Posted by: crudbasher | January 27, 2012

A Forecast Of Personalized Learning

“Science fiction is the most important literature in the history of the world, because it’s the history of ideas, the history of our civilization birthing itself. …Science fiction is central to everything we’ve ever done, and people who make fun of science fiction writers don’t know what they’re talking about.” -Ray Bradbury

I just reread a fascinating book I originally read 15 years ago; The Diamond Age by Neal Stephenson. (beware major spoilers via that link) There are several main concepts going through it that have been coming up in my thinking about education the last two years.

The book takes place towards the end of this century I think, in a world where nanotechnology is practical and widespread. When people want an object, they use a device called a Matter Compiler, or MC to create it. This device starts by creating a vacuum inside it. Then it assembles the required object atom by atom. These atoms come from utility tubes called the Feed. These run to everybody’s house and provides the MC with base atoms to build things. You can get pretty much anything you want. Some things you have to pay for, but some things (like food) are free. You can see the first beginning of this idea with current 3D printing.

This future world is very different from the one we know today. First, countries have pretty much ceased to exist as we know them. People are organized into phyles (think tribes), which are created by things they have in common, not where they live. They can be organized by religion, occupation, morals, etc… All of those you will note are information based. You can already start to see the move of people today from location based phyles (nation states) to information based phyles. A drastic example of this is Al Qaeda. This terrorist organization  is organized by ideology which crosses geographic lines.

I have referred to this breaking up of current organizations as Disaggregation. Have you noticed how the last few US elections have been more and more volatile? People complain about special interests dominating the dialog but the dirty little secret is we are all part of at least one special interest. In The Diamond Age, special interests are all that’s left.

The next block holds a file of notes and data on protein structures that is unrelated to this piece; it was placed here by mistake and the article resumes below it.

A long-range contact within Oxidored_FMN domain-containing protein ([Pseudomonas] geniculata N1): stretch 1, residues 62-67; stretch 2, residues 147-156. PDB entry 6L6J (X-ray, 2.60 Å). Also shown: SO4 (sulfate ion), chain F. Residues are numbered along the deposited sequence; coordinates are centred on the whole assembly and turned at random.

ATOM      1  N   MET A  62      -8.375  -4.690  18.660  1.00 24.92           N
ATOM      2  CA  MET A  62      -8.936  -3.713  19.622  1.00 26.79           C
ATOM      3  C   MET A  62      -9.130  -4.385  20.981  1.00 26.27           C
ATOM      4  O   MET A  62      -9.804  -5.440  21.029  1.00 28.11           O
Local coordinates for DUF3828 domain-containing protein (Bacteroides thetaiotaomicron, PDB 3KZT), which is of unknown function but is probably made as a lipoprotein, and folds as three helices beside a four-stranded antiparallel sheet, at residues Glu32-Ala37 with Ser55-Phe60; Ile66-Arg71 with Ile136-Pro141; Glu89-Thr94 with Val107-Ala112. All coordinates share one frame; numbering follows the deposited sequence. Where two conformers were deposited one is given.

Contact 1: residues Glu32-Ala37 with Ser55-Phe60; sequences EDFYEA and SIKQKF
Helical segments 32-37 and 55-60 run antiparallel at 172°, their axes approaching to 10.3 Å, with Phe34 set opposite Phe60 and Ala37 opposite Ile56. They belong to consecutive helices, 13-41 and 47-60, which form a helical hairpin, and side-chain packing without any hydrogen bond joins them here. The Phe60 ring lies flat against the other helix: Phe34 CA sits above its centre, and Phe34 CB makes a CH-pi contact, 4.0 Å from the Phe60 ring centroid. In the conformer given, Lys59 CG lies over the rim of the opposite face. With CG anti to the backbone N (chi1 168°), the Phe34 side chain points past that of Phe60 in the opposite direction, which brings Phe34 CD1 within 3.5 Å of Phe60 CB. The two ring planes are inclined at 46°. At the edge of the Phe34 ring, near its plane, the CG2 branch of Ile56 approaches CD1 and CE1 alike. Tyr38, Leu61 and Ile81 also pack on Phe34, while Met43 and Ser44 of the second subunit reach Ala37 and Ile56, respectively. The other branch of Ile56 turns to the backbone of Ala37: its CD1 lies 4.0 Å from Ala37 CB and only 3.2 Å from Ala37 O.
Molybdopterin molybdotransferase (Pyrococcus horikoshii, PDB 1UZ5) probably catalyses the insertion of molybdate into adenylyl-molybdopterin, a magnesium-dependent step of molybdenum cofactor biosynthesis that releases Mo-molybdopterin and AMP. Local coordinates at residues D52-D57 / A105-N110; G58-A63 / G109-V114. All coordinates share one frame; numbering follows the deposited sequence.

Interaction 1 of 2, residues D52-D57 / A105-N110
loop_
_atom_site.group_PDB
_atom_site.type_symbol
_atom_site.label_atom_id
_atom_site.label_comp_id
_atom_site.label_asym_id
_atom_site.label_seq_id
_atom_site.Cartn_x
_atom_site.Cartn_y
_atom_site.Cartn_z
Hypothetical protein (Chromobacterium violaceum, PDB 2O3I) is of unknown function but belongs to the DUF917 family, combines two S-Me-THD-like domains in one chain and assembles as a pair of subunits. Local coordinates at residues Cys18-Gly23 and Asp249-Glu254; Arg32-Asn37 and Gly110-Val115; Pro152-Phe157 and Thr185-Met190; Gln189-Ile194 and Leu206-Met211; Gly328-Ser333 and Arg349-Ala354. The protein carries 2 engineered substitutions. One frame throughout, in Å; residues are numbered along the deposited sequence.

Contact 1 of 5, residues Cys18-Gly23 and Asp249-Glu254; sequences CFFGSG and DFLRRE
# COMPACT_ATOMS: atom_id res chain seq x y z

This part of the book interested me of course but that’s not why I went back and reread it. One of the main characters in the book is named Nell. She is a little girl when the book starts and comes into possession of a prototype learning device in the form of a book called the “Primer”. It works like this:

The book narrates a story for Nell where she is a princess in a magical kingdom. It animates pictures and graphics so she is watching something much more interactive than just a book. As the story unfolds, the book periodically creates tasks for Nell to overcome. The critical feature of the book is that as it tells the story, Nell can interrupt to ask questions. The book will then branch off at that point and tell her another story to answer the question. There are more tasks and challenges embedded to assess learning. Once she has mastered the new concept, the original story continues, but the book makes changes in the story to adapt to her learning style and interests.

One other really cool feature of the book is it can reach out onto the net and connect up with “ractors”. These are remote actors that can be hired to play in interactive simulations that people use for recreation. These actors then can play parts in Nell’s story, providing a human quality to the performance.

A story is one of the best ways humans learn, so I think the pedagogy here is fantastic. The Primer personalizes the story to the learner, goes at her pace and answers every question in as much detail as required.

I won’t give away the ending but The Diamond Age is a great book and has influenced my thinking on larger scale patterns. Check it out.

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